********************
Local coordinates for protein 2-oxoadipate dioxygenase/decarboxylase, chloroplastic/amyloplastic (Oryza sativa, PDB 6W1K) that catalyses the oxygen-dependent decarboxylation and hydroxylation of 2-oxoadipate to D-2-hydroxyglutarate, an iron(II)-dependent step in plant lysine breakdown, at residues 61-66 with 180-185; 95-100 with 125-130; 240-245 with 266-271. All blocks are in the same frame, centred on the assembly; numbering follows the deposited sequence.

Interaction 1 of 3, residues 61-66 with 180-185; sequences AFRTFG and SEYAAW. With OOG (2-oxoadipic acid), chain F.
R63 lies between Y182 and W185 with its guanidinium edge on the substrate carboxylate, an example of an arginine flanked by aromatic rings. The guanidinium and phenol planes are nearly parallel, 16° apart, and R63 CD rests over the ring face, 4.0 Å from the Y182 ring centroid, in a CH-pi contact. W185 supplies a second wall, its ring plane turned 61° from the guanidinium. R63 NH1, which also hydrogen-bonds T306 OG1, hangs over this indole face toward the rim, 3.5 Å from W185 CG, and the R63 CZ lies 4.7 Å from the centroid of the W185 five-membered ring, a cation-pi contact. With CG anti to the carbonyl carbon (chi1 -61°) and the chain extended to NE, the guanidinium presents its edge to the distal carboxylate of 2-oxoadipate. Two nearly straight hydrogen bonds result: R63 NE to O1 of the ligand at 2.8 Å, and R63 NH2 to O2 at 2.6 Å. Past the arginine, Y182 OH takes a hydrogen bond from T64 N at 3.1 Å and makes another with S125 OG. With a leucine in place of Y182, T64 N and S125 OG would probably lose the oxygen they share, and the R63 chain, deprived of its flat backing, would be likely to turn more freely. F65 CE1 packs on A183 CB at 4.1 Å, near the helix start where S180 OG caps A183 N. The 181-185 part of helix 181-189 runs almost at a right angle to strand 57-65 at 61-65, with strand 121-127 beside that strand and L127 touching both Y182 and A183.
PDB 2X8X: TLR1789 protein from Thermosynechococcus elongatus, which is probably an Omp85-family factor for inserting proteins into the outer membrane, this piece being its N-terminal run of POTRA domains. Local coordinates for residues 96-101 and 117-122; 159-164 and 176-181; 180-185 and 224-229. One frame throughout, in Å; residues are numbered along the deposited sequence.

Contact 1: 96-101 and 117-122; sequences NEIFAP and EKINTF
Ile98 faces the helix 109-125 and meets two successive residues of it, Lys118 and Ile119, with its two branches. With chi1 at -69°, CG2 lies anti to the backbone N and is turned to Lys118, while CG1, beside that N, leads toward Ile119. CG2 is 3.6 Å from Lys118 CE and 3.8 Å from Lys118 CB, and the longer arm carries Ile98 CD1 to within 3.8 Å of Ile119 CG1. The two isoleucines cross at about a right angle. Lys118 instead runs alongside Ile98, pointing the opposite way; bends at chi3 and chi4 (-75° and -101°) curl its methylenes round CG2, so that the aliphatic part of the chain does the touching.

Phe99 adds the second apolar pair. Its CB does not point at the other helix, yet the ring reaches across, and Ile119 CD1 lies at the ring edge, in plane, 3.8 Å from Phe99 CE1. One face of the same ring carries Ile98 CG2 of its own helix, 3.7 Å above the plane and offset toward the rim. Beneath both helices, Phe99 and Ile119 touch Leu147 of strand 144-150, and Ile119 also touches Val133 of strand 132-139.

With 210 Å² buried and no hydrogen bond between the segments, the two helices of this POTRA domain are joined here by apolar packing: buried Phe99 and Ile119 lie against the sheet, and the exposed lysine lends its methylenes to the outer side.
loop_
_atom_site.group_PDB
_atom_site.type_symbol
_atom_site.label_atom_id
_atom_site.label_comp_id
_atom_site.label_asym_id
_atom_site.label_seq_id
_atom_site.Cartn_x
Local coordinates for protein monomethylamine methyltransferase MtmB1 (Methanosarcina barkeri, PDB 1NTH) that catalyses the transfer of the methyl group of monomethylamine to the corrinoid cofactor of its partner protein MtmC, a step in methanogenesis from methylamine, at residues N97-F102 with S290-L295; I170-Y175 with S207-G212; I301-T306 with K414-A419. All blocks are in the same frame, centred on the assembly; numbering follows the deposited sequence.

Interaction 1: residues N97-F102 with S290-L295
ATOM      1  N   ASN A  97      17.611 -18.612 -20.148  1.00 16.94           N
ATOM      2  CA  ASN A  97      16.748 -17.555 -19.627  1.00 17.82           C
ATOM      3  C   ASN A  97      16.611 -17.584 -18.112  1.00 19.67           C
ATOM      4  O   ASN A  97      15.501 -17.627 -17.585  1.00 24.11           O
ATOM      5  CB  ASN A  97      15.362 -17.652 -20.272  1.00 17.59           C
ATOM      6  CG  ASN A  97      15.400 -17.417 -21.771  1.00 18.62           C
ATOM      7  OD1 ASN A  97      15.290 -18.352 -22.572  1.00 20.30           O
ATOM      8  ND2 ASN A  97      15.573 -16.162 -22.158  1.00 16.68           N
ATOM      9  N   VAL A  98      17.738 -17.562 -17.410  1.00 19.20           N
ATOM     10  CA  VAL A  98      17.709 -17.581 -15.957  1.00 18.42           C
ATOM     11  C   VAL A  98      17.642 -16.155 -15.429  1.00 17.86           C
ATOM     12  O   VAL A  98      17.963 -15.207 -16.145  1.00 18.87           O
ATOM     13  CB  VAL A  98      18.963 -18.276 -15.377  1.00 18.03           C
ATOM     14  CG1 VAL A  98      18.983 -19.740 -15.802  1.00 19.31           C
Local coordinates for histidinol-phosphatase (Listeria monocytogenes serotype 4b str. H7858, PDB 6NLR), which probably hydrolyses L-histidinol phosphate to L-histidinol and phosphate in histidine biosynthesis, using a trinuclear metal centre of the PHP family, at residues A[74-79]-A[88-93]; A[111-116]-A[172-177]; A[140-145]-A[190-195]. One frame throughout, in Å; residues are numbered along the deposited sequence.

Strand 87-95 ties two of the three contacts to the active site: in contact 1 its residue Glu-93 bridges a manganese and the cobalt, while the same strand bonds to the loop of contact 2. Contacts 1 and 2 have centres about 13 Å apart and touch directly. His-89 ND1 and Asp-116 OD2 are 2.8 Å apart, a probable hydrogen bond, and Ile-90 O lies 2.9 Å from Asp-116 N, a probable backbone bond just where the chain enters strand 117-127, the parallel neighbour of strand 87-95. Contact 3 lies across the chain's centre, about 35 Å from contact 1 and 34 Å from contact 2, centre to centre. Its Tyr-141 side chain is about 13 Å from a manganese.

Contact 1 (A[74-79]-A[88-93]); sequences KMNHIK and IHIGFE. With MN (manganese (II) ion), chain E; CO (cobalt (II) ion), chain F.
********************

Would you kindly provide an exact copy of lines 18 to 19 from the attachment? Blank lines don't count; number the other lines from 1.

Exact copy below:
Interaction 1: residues N97-F102 with S290-L295
ATOM      1  N   ASN A  97      17.611 -18.612 -20.148  1.00 16.94           N